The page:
Some rugby grounds inspire great performances and Twickenham is no exception. The great deeds of English players tend to dominate in the collective memories of English fans – think Richard Sharp or Andy Hancock in the 1960s – but there have been players from other countries who have reserved some of their finest performances on the rugby field for this part of south-west London.
Photo Credit: John Gichigi /Allsport
Such a player was the French three-quarter Christophe Lamaison from Brive who gave two of the finest performances by a Frenchman in two epic encounters at Twickenham in the late 1990s. Known throughout French rugby as “Titou”, he had first appeared for France as a fly half in the two-match series against South Africa in the autumn of 1996. I was there at the second test at Parc des Princes and, composed and always in control, Lamaison had played well in a 12-13 defeat, although his drop kicking skills let him down near the end of the match when he had the chance to kick France to victory. Continue reading
Barney Burnham recalls Wasps’ memorable run to the final of the 2004 Heineken Cup…
The semi-final game was to be played on Sunday, April the 25th. I was scheduled to work overnight on the Saturday, finishing at 5am on the Sunday. That gave me time to go home, have a shower, then dash to Heathrow to catch an earlyish flight to the Irish capital.
I arrived in the city centre shortly before the pubs opened. As I waited outside a place where I’d arranged to meet some friends, a young lady in a Munster shirt chatted with me. I told her that I’d been up all night, so I wasn’t sure whether my first pint of a certain stout would be a nightcap or breakfast. We went our separate ways, unaware that we would meet again a few weeks later, of which more anon.
The match was an epic, generally regarded as one of the greatest, if not the greatest of all club games ever played. Continue reading
This month’s featured object from the World Rugby Museum’s collection is a drawing by Dame Laura Knight (1877-1970), one of the most popular British artists of the first half of the twentieth century. Created using charcoal and poster paint, the drawing depicts a rugby player in a red jersey tackling another player in a black and white striped jersey who has possession of the ball. The drawing appears to have functioned as a preparatory study for a London Transport poster produced in 1921.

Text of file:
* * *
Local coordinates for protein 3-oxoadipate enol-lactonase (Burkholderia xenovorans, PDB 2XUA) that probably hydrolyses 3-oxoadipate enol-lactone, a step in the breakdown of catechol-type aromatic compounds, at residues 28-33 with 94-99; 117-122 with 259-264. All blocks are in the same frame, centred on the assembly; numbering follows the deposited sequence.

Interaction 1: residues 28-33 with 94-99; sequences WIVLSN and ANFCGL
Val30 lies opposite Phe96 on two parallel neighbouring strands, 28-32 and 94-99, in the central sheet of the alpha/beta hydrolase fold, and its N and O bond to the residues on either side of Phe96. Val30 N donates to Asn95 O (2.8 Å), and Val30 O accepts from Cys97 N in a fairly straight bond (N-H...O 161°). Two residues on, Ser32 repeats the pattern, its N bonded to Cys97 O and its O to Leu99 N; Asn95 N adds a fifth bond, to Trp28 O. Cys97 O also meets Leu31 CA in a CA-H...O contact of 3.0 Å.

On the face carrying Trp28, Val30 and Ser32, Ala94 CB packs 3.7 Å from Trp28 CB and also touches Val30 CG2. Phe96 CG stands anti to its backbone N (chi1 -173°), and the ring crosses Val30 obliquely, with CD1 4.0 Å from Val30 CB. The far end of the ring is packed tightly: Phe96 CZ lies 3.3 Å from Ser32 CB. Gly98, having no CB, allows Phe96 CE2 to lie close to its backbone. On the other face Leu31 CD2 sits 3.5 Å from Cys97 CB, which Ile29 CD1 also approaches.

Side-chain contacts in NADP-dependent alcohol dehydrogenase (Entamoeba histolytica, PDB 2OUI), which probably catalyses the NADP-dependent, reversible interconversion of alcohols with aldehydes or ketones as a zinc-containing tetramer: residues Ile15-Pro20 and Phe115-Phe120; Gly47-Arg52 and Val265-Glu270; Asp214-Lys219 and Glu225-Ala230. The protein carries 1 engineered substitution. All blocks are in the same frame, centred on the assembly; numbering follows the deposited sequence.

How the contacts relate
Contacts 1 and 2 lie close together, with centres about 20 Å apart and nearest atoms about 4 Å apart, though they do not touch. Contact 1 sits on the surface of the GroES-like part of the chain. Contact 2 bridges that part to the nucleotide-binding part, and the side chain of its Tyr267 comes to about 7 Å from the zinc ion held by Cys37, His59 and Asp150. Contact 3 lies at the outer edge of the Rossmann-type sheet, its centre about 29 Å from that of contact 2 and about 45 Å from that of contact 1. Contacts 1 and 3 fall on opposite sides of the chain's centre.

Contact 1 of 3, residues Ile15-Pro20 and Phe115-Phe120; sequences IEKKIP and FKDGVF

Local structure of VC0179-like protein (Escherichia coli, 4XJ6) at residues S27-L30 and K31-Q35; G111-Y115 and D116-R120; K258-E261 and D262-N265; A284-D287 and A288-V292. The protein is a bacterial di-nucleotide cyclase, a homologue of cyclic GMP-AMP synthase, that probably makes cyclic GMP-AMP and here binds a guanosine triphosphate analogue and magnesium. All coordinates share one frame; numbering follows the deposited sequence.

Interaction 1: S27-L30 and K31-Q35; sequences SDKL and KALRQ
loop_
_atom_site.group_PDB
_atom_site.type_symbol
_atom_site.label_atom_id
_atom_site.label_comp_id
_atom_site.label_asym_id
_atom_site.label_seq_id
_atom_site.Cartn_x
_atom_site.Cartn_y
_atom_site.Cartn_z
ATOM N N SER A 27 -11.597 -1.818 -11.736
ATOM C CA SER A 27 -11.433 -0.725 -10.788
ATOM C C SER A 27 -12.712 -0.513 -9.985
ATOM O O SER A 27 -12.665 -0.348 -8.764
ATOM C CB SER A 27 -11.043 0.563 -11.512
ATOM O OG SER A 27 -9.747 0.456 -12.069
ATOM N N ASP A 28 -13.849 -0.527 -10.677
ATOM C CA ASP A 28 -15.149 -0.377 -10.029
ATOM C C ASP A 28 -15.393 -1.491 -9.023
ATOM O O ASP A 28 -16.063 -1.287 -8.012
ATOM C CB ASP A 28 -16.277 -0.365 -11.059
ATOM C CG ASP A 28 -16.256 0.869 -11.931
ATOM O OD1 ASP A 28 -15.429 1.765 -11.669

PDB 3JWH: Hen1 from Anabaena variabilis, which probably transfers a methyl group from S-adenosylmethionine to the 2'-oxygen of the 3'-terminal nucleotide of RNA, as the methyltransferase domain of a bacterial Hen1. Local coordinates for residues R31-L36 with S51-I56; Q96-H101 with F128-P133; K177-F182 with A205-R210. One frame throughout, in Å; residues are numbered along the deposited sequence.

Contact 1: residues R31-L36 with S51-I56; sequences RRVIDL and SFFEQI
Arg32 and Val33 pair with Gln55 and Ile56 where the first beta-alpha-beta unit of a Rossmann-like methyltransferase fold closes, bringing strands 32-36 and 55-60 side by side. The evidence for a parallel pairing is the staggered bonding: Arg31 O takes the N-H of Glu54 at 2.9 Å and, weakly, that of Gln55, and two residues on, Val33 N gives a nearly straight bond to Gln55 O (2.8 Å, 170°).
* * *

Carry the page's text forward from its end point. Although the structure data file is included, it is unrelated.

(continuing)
Sir Arthur Conan Doyle was born in Edinburgh in 1859, and went on to study medicine at Edinburgh University. It is here that he met an eccentric professor who inspired the invention of one of the best loved literary characters in history – Sherlock Holmes. With four novels and 56 short stories detailing the adventures of the sleuth, Mr Holmes has become embedded in British culture and has made 292 screen appearances to date – experiencing a surge in popularity in recent times with the BBC’s award-winning sensation Sherlock, starring heartthrob Benedict Cumberbatch. However, having strayed somewhat far from the original stories with endless modernisations, it is interesting to now revisit the tales and uncover Conan Doyle’s frequent and unmissable references to sport – and in particular, the game of rugby.
In 1881 Sunderland Football Club was victorious in the first ever Durham County Cup and the club is lucky enough to still have a hand tinted team photograph with all the players named. Continue reading
The following description of the 1912 match between Newport and South Africa is an extract from the 1948 book ‘Rugby Recollections’ by WJ Townsend Collins (aka ‘Dromio’), who was a poet and correspondent from Newport.
When the South Africans came to Britain in 1912, under the captaincy of W. A. Millar, they brought with them a stuffed Springbok’s Head, to be presented to the team who first defeated them. They had the trophy with them at Newport on October 24th: it went no farther, for they were unexpectedly beaten.
The South Africans were taller, heavier, stronger, faster; yet they could not win. Why? Continue reading
On 9th May 1945, the Channel Islands were liberated by British forces following five years of German occupation. During that period, one object – now in the World Rugby Museum – had a particularly lucky escape. On the 75th anniversary of liberation, we bring you the story of the Siam Cup, a trophy with a secret.
The Siam Cup is the second-oldest contested rugby trophy after the Calcutta Cup. It is a circular rose bowl made of Siamese silver and set upon an ebony base, altogether measuring 32cm in height with a 27cm diameter on the silver bowl. The silver is intricately decorated with figures of dancing girls and elephant heads. Around the base are silver plaques engraved with the cup winning teams since 1920. Continue reading